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Ionic and Covalent Bonds Chemistry Ms. Piela

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Presentation on theme: "Ionic and Covalent Bonds Chemistry Ms. Piela"— Presentation transcript:

1 Ionic and Covalent Bonds Chemistry Ms. Piela
The Chemical Bond Ionic and Covalent Bonds Chemistry Ms. Piela

2 Ionic Compounds Overview
Bonds formed between a metal and a nonmetal Metals form positive ions called cations Trick to remember: “ca+ion” Non-metals form negative ions called anions Ionic bonds are formed by a transfer of electrons

3 Properties of Ionic Compounds
Ionic compounds dissociate (or break apart) in liquids Example: Table salt in water Ionic compounds can conduct electricity If something conducts electricity, then ions/charges must be able to move Solid ionic compounds are rigid, not allowing charges to move Two conditions allow ionic compounds to conduct electricity: Molten (or liquid) Dissolved in solution Example: Li-ion batteries

4 Properties of Ionic Compounds
Ionic compounds tend to have high melting points This is due to the high strength of the ionic bonds Stronger bonds need more energy to break apart!

5 Formation of Ionic Compounds
Ionic bonds follow the Octet Rule Octet rule – Each element tends to form compounds based on the easiest way to gain 8 valence electrons Example: Na and Cl Sometimes combinations are not an easy one-to-one ratio! Example: Ca and Cl

6 Formation of Ionic Compounds
Examples Mg and O K and S Practice Ba and N Li and P

7 Formation of Ionic Compounds
Transition metal ionic compounds All form positive ions (cations), but can form multiple ions Example: FeCl2 and FeCl3

8 Covalent Compounds Overview
Covalent bonds are made between nonmetals only Does NOT depend on charges!! Covalent bonds will share electrons as both elements need to gain electrons to obtain full outer shell (8 valence electrons)

9 Properties of Covalent Compounds
Forms longer bonds because bonds are weaker than ionic bonds Energy is lowered when atoms form a covalent bond This is the main driving force behind their formation There is a balance between their attractive and repulsive forces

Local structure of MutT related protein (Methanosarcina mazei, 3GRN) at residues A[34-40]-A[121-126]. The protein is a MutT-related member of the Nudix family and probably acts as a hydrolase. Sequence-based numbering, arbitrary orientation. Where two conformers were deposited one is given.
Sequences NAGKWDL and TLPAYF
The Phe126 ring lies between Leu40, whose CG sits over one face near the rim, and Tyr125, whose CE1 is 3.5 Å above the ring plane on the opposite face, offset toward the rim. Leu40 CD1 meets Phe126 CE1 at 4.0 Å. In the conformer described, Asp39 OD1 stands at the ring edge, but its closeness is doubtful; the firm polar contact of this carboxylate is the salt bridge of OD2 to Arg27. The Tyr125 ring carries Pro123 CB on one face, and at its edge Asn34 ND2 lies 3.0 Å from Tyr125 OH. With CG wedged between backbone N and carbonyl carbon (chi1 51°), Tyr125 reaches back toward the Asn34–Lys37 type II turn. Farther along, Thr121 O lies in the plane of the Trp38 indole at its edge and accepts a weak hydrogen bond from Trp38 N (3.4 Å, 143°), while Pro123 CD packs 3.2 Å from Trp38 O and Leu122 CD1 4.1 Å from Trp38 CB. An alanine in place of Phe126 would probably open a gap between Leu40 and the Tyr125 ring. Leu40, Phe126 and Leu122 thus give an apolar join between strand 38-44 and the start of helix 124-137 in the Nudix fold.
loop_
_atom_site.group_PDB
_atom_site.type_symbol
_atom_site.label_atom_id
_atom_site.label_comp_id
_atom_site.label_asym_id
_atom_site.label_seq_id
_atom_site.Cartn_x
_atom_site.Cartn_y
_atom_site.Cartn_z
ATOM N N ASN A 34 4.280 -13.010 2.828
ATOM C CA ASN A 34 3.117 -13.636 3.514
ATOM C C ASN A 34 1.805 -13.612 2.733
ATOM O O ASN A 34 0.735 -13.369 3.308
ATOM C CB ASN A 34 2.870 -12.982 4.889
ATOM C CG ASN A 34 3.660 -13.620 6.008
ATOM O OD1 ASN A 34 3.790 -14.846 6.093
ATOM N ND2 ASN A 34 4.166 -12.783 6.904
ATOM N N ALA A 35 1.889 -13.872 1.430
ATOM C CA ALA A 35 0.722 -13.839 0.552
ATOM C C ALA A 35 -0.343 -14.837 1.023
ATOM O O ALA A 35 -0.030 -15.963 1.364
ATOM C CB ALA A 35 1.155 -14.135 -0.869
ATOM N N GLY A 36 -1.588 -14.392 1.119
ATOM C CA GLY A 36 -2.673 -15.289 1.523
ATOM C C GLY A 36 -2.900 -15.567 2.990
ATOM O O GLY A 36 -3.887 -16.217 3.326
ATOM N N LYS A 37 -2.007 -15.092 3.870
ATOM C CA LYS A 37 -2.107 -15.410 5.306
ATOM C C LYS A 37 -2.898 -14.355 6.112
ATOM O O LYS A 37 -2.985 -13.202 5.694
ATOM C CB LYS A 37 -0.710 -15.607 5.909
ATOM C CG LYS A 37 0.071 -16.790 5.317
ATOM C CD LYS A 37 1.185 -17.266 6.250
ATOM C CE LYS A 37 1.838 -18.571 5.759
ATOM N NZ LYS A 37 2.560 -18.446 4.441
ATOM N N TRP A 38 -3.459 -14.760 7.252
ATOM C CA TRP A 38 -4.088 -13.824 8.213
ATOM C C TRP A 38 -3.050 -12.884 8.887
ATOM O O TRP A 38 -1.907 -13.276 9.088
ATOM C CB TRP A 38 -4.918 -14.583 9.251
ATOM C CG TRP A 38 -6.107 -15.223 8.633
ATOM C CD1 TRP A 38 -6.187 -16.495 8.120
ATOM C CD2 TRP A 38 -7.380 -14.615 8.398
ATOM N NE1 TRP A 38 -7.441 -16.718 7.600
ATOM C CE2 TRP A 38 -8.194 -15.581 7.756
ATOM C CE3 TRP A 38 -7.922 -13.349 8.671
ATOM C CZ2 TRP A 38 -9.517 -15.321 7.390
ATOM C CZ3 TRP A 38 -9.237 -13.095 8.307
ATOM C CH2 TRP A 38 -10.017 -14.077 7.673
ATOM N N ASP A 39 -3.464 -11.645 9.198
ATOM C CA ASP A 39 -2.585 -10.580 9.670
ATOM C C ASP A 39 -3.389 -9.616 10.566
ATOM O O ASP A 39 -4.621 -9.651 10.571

10 Two Types of Covalent Bonds
Polar covalent bonds are covalent bonds where electrons are shared unequally between the atoms Non-polar covalent bonds are covalent bonds where electrons are shared equally between the atoms

11 Polarity Polarity depends on differences in electronegativity
The greater the difference in electronegativity, the more polar the bond is Example: Cl2 and HF The more polar the bond, the stronger the bond Polar covalent bonds have stronger bonds than non-polar bonds Stronger bonds give higher boiling points (just like ionic compounds)

12 The Chemical Bond Overview
Nonpolar Covalent Polar Covalent Ionic In order of increasing bond strength: In order of increasing bond length: Ionic Polar Covalent Nonpolar Covalent

13 Naming Ionic Compounds
Simple Naming Rules Identify the compound as Ionic (Metal and a non-metal) Determine charges for each ion Overall charge of compound must be zero General formula for names: Cation + Anion Root-ide

14 Examples Calcium fluoride Calcium phosphide Magnesium nitride
Potassium oxide

15 Examples LiCl2 SrBr2 BaI2

16 Transition Metal Compounds
Since transition metals form multiple ions, roman numerals denote charge Roman numerals are not the number of molecules!

17 Examples iron (III) chloride copper (II) oxide iron (III) oxide
silver (I) sulfide

18 Polyatomic Ion Compounds
Some elements are considered as a charged group of two or more atoms. They are considered as a single ion called a polyatomic ion. You will not need to memorize these, only recognize it when you see them

19 Examples Aluminum chromate Potassium hydroxide Sodium thiosulfate
Calcium acetate

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